It started with a picture — 2nd. Lt. Emily J.T. Perez. In her United States Military Academy photograph, she holds her feathered hat, grips her sword and smiles.
Perez had a lot to smile about. She was the first minority female command sergeant in West Point history.
And she was the first combat death from the class of 2005, also known as the class of 9/11. In 2006, a roadside bomb south of Baghdad killed her.
Then there was a PBS special I watched. The program was titled, simply, “The Marines.” It was a 90-minute program that seemed more like a recruiting film than a documentary. And I wasn’t the only one who thought so, as many of the critics who wrote to the PBS ombudsman made clear.
Still, it was instructive to someone like me, who has no grounding in military culture beyond relatives who served in World War II.
In the show’s most poignant moment, a Marine began talking of what military life meant to him. As he was speaking, his voice grew more emotional, and then suddenly he stiffened and lapsed into what sounded like a line from a canned speech on honor and virtue.
He had to, I suspect. In an instant I saw past the military trappings to what makes a soldier enlist and fight. They fight for each other, of course, but they also fight for ideas.
And for loved ones back home. On the news, I saw one mother speak of her dead son. She said that she cried before he deployed, fretting that she could no longer protect him. Her son replied that he was grown now, and it was time for him to protect her.
It’s not just men who feel drawn to a path more dangerous, but perhaps more meaningful, than civilian life. Women do too.
I saw it in the faces of two women interviewed by Dan Rather on his 2007 HDNet program “West Point at War.” Rather wanted to know what motivated these students who signed up after 9/11. They could not have assumed the war would be over when they graduated. They knew they might end up in a battlefield.
Rather featured a couple of male cadets too, but it was the women, Krysta Cass and Mary Erin Boyle, who made the strongest impression.
To the petite Boyle, Rather said, “As someone looking at you, and I mean this in no patronizing way, I look at you and I’m going to say: What a beautiful, intelligent young woman, but is she ready for combat?”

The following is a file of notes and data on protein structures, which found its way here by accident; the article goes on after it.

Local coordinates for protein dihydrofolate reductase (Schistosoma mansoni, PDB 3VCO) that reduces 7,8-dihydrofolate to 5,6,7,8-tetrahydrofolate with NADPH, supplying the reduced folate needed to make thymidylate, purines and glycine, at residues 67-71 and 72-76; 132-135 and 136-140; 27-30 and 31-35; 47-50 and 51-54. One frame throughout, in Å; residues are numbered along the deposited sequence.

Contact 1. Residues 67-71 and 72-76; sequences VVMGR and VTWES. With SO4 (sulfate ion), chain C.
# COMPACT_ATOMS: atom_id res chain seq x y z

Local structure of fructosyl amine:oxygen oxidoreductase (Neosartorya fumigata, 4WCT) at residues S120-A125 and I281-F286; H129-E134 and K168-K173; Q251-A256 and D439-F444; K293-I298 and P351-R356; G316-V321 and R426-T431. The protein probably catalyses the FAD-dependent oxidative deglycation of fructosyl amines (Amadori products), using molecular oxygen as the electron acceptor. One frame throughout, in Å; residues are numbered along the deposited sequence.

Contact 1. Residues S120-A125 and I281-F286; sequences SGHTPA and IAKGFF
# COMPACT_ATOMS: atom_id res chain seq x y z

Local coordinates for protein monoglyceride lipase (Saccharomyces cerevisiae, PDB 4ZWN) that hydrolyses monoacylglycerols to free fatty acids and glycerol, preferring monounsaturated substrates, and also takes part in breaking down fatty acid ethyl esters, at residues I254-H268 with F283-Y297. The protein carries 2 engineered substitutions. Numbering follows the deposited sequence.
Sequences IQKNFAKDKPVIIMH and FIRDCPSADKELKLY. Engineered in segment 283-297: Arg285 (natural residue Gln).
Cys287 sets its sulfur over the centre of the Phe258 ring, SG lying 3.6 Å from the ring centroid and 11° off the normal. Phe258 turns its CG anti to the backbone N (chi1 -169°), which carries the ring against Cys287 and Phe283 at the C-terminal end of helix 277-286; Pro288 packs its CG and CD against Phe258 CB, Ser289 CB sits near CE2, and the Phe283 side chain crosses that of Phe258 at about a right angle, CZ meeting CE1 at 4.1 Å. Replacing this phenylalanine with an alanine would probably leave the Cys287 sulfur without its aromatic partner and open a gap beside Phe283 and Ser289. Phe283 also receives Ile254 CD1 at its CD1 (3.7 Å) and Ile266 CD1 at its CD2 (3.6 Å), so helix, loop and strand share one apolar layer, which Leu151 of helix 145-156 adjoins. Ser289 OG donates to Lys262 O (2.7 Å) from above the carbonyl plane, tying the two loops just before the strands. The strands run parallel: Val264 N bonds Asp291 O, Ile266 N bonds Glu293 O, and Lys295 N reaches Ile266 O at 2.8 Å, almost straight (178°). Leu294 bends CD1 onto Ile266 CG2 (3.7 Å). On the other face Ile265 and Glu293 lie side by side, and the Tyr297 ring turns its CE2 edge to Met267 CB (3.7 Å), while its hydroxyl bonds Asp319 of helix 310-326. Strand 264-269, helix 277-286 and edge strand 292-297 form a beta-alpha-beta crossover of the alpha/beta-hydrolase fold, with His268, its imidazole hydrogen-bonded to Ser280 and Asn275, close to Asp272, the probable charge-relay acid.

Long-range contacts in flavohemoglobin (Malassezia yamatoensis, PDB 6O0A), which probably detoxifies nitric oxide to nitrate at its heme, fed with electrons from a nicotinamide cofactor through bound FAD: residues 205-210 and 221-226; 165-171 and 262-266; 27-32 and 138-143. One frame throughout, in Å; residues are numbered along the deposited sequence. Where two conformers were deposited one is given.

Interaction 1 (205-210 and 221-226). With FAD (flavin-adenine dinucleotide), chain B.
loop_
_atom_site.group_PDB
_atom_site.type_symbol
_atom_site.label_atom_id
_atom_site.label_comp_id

“Sir,” Boyle replied, “don’t let that fool you. I’m tough.”
Women have to be tough in today’s asymmetrical warfare, where the “support” jobs are as risky as the front lines. More women have fought and died since 9/11 than in all the wars of the previous five decades combined.
Some argue that women in the military are not adequately protected from sexual assault. The parents of Pvt. LaVena Johnson, who died in 2005, do not accept the official ruling of suicide. The Johnsons are demanding an investigation into what they believe was a rape, murder and cover-up.
Also in 2005, an attack by a suicide bomber on a cargo truck in Fallujah killed three male Marines and also took the lives of three women, “a 20-year-old who had enlisted to support her mother, a 21-year-old former cheerleader and a 43-year-old single mother on her second tour in Iraq.” Their names were Marine Cpl. Ramona M. Valdez, Lance Cpl. Holly A. Charette and Petty Officer 1st Class Regina R. Clark.
Of the 13 fatalities in Fort Hood last November, three were women: Sgt. Amy Krueger, Pvt. Francheska Velez and Lt. Col. Juanita Warman.
As we enter the ninth year of what seems to be an endless war, it’s more important than ever to be inclusive. According to a New York Times article headlined “GI Jane Breaks the Combat Barrier,” that will soon happen. Ms. Veronica Alfaro said of her time in Iraq, “I did everything there. I gunned. I drove. I ran as a truck commander. And underneath it all, I was a medic.”
Last night I tracked down one of the women on “West Point at War.” I asked Krysta Cass if her views had changed in the three years since the interview took place. Here’s what she wrote:
At the time, I was just a plebe (a freshman) and I think at that time I didn’t quite fathom what it was that I was giving up for our country. Where most freshmen worry about whether or not they’ll like their roommate, what life will be like away from home and what to major in, I had to take all of that in, plus understanding what it was to both represent West Point and become the leader that our country’s Army needed. West Point has taught me what it is to be an honorable person. It’s taught me to consider the impact of my decisions on others.
I also asked Cass about the potential for sexual assault. She replied:
There are so many measures in place to ensure that everyone, female and male, is protected from assault — both sexual and violent. I also am confident that when I graduate, the Army will be equally safe. From the various Army installations that I have visited thus far, I have seen the highest caliber of man. The people I have met are the friendliest and most caring individuals I’ve ever met. Growing up in an industrialized city, it was a huge contrast between the disgruntled neighbor I had become so accustomed to. Neighborhoods become families.
The military is changing. A look at Faces of the Fallen proves the military has made giant strides since the days of segregation. Women are still under-represented, but I believe it’s only a matter of time before they catch up.
Is Cass the voice of the new army? Ask her again in a few years, and then we’ll know. For her sake and ours, I hope so.
[originally published by Politics Daily in 2010]